Glyn Davis is smack on the money when he says any leader ruled by an organisational chart is no great leader at all.
If we can get past the irony of the most senior public servant in the land telling other public servants not to get caught up in hierarchy, there’s a valuable message in his words.
For far too long (forever), the public service has been bogged down by hierarchical structures and stifling restrictions that inhibit creative thinking and genuine staff engagement.
The culture actually prevents things from getting done in some agencies. Good work sometimes progresses at a snail’s pace and can end up on the back burner all because the fear of stepping out of line prevails.
Empowering staff is the true mark of leadership.
There are some (many) inspiring leaders in the Australian Public Service, as well as in state and territory services across the country.
But there are also too many control freaks who insist on living and dying by the pecking order of an org chart.
“If regardless of formal lines, you can share ideas and you can empower others, and you can draw on diversity of opinion and experience to achieve a shared goal, then you are exactly the type of leader we need in the Australian Public Service,” the Secretary of the Department of Prime Minister and Cabinet said in his recent speech to the Institute of Public Administration Australia.
This has been such a concern that a whole independent review into APS hierarchies and classifications has just been completed.
It has recommended widespread changes to the levels of appointment in the sector. The review panel has called for a more even structure that will foster a change in culture.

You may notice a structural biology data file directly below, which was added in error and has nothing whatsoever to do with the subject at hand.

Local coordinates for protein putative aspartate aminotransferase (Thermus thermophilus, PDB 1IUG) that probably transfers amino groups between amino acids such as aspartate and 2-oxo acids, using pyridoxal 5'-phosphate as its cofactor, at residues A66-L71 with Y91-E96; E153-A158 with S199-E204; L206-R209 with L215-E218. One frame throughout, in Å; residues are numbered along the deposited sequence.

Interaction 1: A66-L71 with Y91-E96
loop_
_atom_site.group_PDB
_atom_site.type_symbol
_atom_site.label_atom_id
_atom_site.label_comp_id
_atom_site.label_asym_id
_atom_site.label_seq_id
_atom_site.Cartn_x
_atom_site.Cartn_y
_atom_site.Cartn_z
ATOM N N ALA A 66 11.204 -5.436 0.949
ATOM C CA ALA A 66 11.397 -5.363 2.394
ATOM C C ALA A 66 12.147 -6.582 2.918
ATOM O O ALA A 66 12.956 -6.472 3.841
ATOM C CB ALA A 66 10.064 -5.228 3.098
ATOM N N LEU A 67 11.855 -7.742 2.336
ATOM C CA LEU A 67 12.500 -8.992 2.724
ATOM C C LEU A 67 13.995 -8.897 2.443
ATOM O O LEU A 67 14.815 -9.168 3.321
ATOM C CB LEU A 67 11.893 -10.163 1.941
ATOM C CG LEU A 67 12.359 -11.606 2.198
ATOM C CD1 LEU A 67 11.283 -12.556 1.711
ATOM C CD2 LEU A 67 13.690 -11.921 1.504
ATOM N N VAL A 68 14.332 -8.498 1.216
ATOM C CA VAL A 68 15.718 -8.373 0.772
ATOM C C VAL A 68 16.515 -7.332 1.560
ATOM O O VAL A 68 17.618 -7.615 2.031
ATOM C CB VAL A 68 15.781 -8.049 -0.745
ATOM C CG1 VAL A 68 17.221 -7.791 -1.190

The APS is having a hard time swallowing that pill and is not likely to accept and adopt the key recommendations anytime soon – perpetuating the very concern Professor Davis has raised.
The panel’s chair Professor Heather Smith told Region that changing those structural classifications was the review’s number one take-home message for the APS.
“We stand by the recommendation. It is the first recommendation and it is there for a reason,” she said.
“The APS hasn’t changed its structure in 30 years. You have a workforce that is demanding more flexibility and in order to attract and keep good people in today’s environment, you need to offer that flexibility.”
Professor Davis described the whole mindset of strictly hierarchical structure as an ‘organisation straight-jacket’. That description is as clever as it is correct.
Framing leadership in terms of taking an abstract goal with a mission and tasks and making it happen by cooperating with others is equally insightful.
“I know we organise ourselves into neat structures into agencies with clear departmental hierarchies, and apparently all of the flows of accountability. But we all know that’s not our entire lived reality,” he said.
Perhaps Professor Davis can use his top-dog status merged with his call for more cooperative leadership to ‘encourage’ the whole APS to get serious about the hierarchical recommendations from the independent review.